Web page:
Hemochromatosis epidemiology and demographics
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Editor-In-Chief: C. Michael Gibson, M.S., M.D. ; Associate Editor(s)-in-Chief: Sunny Kumar MD 
Prevalence of hemochromatosis is 6 times higher in white persons than in black persons.It is often described as a "Celtic mutation"--originating in a Celtic population in central Europe and spreading west and north by population movement.
Epidemiology and Demographics
Hemochromatosis is one of the most common inheritable genetic defects.
- In 2016, the incidence of C282Y is estimated to be 5400 cases per 100,000.
- In 2016, the incidence of H63D is estimated to be 13500 cases per 100,000.
- In 2017, the prevalence of Hemochromatosis was estimated to be from 500 case in 100000 individuals.
- The carrier state is estimated to be approximately 10000 in 100000.
- Prevalence of hemochromatosis is 6 times higher in white persons than in black persons.
- C282Y homozygotes account for 82-90% of clinical diagnoses of hereditary hemochromatosis among persons of northern European descent
- Irish have highest prevalence of hemochromatosis.
- In 2005, estimated prevalence of C282Y homozygotes was higher in non-Hispanic whites than in Native Americans.
- Non-Hispanic whites 44000 cases in 100000.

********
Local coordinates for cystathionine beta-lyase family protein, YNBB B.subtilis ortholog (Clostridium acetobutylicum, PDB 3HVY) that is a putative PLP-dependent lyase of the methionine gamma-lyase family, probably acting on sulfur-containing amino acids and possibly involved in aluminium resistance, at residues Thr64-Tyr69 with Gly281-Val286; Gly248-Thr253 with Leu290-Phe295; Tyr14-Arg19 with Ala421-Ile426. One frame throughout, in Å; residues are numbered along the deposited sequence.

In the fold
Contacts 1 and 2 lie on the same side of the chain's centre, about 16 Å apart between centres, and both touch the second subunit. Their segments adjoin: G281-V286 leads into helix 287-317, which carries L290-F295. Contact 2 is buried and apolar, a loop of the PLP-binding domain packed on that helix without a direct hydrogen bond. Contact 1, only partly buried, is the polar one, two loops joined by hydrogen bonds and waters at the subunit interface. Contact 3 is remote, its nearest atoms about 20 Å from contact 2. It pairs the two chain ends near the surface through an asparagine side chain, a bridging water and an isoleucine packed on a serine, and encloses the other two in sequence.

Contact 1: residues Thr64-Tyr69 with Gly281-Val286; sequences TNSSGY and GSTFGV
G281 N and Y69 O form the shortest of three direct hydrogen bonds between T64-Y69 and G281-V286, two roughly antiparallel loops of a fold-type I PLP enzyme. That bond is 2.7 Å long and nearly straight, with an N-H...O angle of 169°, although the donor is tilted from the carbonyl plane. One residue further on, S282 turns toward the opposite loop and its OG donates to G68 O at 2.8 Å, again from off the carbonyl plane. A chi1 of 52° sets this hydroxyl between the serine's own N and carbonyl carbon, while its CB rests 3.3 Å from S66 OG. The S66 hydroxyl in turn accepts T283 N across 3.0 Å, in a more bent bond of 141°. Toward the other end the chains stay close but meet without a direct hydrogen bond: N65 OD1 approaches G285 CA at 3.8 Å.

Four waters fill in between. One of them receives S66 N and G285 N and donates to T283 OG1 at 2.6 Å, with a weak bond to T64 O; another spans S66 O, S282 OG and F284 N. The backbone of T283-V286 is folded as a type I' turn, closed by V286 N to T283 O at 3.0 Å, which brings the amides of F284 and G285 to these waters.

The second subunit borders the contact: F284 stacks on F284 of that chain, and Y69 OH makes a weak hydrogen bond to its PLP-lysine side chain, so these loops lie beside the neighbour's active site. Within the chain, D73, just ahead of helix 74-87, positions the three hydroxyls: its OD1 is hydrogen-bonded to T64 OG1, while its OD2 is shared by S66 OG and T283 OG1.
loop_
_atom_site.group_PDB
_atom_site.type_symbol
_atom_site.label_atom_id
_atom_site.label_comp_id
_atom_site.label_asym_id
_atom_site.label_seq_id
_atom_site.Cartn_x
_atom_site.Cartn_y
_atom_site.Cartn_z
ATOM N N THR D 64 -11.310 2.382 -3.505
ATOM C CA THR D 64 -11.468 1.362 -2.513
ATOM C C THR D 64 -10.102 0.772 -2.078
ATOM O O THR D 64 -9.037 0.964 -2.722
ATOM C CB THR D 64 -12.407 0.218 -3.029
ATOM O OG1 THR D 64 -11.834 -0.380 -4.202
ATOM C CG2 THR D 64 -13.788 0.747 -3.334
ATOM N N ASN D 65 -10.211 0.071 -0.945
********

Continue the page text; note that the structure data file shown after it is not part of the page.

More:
- Native Americans 11000 cases in 100000.
- Hispanics 270 cases in 100000
- Blacks 140 cases in 100000
- Pacific Islanders cases 120 in 100000
- Asians less then 1 case in 100000
- It is often described as a "Celtic mutation"--originating in a Celtic population in central Europe and spreading west and north by population movement.
- The European countries with the highest prevalence include Ireland, France, and Denmark.
- ↑ Merryweather-Clarke AT, Pointon JJ, Shearman JD, Robson KJ (1997). "Global prevalence of putative haemochromatosis mutations". J Med Genet. 34 (4): 275–8. PMC 1050911. PMID 9138148.
- ↑ Adams PC, Reboussin DM, Barton JC, McLaren CE, Eckfeldt JH, McLaren GD; et al. (2005). "Hemochromatosis and iron-overload screening in a racially diverse population". N Engl J Med. 352 (17): 1769–78. doi:10.1056/NEJMoa041534. PMID 15858186.